Fallas - A beginner’s guide

Explosive, colourful, and loud. Fallas is an ever-new tradition, daring and different every year. Here you can find an overview of the basic concepts to understand Valencia’s most explosive and fiery festival

The Fallas festival (also called Falles in Valencian) is a traditional festivity held every year all over the Valencia region. The biggest and most famous celebration (the one we are going to focus on here) is the one held in the city of Valencia itself.

The people of the city - organised in numerous committees - plan, design, and fundraise for a year, so that in March they can bring all of it to life. During the first three weeks of the month, Valencia is witness to an intense programme, filled with several official functions, ceremonies, flower offerings, parades, firework displays, and a final, unforgettable bonfire. The result is so grand and idiosyncratic that Falles was recognised as Intangible Cultural Heritage by UNESCO in 2016.

Sculptures (Fallas) found during Fallas festivity in Valencia
The bigger fallas are large in size and made up of dozens of different figures.

Even though there are many components and acts that make up the festival, there are three fundamental elements to Fallas: the fallas, the fire, and the fireworks. The word fallas, in fact, does not only indicate the festival, but also the huge sculptures that make the event so recognisable. They are made of papier-mâché and wood, usually in the shape of allegorical and fantastical scenes, and often allude to current socio-political events in a satirical tone.

These monuments (almost 800 of them) are positioned all over the city for the final days of the celebration, waiting to be burnt in breathtaking bonfires on the last day. And here is another key element of the festival, the fire. Fallas is after all a spring celebration, a homage to the old that needs to die so that the new can be reborn. Fire is renewal, rebirth, a new beginning.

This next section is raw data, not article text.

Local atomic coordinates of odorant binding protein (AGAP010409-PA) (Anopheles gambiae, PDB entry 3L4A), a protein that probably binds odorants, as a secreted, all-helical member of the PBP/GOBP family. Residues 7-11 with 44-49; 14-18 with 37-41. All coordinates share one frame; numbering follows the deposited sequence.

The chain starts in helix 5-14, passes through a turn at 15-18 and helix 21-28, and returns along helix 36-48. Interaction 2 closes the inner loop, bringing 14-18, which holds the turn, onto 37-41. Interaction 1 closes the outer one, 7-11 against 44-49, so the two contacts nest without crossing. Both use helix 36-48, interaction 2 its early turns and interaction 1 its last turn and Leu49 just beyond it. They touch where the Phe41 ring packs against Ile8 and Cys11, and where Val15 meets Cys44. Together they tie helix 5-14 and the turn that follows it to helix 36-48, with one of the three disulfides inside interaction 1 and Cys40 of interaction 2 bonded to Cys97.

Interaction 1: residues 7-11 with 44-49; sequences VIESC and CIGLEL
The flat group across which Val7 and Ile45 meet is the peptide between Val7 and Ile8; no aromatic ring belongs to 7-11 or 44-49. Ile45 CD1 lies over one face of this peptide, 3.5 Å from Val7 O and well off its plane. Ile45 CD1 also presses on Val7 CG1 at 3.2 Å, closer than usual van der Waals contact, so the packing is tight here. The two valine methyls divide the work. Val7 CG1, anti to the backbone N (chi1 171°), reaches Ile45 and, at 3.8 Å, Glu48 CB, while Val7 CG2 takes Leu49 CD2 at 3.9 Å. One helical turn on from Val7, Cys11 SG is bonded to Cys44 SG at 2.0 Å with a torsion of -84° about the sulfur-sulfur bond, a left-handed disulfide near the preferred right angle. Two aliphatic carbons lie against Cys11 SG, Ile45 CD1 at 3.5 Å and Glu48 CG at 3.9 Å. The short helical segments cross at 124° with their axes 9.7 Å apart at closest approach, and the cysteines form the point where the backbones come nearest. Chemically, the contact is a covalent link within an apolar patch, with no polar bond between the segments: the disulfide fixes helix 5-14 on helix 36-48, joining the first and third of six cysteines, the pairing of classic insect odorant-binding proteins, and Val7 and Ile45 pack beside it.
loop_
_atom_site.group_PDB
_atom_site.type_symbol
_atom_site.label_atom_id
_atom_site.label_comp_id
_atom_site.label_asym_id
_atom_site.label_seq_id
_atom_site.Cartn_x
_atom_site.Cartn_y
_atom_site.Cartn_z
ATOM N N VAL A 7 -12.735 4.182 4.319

Bonfire of a falla - La Cremá, Fallas Valencia
All the fallas are burnt on the last day of the festival, during the Cremà.

The last piece that completes the Fallas picture is the fireworks. All kinds of pyrotechnic shows and devices echo and thunder in the street during Fallas. From its very beginning to its very end, the festival is accompanied by the joyfulness, spectacle, and celebratory spirit of the fireworks and firecrackers. They are the bold and boisterous hubris of life.

The festival takes up a whole year of preparation and it is highly anticipated by the city at large. When March finally rolls around, Valencians know that three weeks of spectacle and loud celebrations await them. It all builds up into a crescendo of music, colour, fireworks, and fire until finally the most eventful days (from the 15th to the 19th of March) arrive. Fallas culminates on Saint Joseph’s day, the 19th of March.

Fireworks show over Torres Serrano - Fallas Valencia
Since the first few days of the festival, fireworks are a huge part of the celebration.

As the night falls on the city, almost 800 fires rise up from its squares and streets. As if spellbound, the public watches the flames rage over the gigantic bonfires, while the music plays and the sky explodes over and over again in a blinding shower of gunpowder. And so the old year is let go, while another one is welcomed.

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